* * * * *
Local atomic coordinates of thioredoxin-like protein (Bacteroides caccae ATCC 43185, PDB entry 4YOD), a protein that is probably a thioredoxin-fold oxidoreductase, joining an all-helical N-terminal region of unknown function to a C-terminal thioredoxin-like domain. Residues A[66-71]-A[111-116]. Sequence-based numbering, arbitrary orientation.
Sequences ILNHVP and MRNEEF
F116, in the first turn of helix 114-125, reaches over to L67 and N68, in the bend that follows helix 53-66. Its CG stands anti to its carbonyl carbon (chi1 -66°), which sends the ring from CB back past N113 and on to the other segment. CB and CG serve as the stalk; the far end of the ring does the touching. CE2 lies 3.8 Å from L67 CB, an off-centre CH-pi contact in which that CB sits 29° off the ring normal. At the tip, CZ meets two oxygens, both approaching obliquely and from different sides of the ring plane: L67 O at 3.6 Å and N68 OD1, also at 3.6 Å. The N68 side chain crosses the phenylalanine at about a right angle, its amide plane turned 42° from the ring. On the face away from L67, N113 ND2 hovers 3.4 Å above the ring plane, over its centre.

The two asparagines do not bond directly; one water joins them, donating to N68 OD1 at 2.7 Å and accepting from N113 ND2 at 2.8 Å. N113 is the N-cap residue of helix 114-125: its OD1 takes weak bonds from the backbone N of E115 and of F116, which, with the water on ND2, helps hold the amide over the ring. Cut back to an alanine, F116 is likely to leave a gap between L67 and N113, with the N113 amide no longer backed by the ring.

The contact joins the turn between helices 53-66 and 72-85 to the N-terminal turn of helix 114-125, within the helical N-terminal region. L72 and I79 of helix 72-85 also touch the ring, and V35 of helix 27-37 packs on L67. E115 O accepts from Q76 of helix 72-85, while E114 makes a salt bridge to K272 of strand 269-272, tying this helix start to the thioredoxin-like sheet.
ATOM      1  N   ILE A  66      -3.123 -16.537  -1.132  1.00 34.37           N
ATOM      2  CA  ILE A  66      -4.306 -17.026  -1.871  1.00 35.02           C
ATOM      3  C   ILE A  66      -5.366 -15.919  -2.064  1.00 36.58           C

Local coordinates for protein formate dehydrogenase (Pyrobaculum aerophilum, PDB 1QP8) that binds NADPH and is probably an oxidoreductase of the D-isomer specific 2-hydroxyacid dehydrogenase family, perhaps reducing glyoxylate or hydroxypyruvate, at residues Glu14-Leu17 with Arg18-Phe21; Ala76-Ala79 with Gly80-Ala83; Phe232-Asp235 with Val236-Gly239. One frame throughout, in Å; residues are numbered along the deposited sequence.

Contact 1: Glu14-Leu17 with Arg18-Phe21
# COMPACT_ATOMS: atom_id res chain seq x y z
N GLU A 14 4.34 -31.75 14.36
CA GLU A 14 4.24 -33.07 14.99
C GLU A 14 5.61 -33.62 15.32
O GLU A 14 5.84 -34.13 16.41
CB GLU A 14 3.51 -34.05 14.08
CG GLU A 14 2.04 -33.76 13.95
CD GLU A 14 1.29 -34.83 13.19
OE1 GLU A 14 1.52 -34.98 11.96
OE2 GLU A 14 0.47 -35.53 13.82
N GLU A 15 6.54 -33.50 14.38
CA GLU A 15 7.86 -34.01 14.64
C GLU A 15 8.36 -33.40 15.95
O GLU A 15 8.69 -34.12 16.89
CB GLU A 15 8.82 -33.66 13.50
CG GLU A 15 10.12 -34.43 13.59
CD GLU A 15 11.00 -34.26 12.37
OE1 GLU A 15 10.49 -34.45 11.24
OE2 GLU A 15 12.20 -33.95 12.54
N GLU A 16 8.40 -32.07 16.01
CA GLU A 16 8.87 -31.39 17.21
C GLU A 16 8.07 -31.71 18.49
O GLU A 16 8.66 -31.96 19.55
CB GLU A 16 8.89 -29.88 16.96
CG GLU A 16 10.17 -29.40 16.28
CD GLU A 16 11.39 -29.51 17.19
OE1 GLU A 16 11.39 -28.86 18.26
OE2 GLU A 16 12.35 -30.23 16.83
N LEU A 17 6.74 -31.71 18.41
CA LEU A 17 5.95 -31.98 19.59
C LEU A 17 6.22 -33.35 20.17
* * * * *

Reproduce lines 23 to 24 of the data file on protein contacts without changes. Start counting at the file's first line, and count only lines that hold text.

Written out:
C GLU A 15 8.36 -33.40 15.95
O GLU A 15 8.69 -34.12 16.89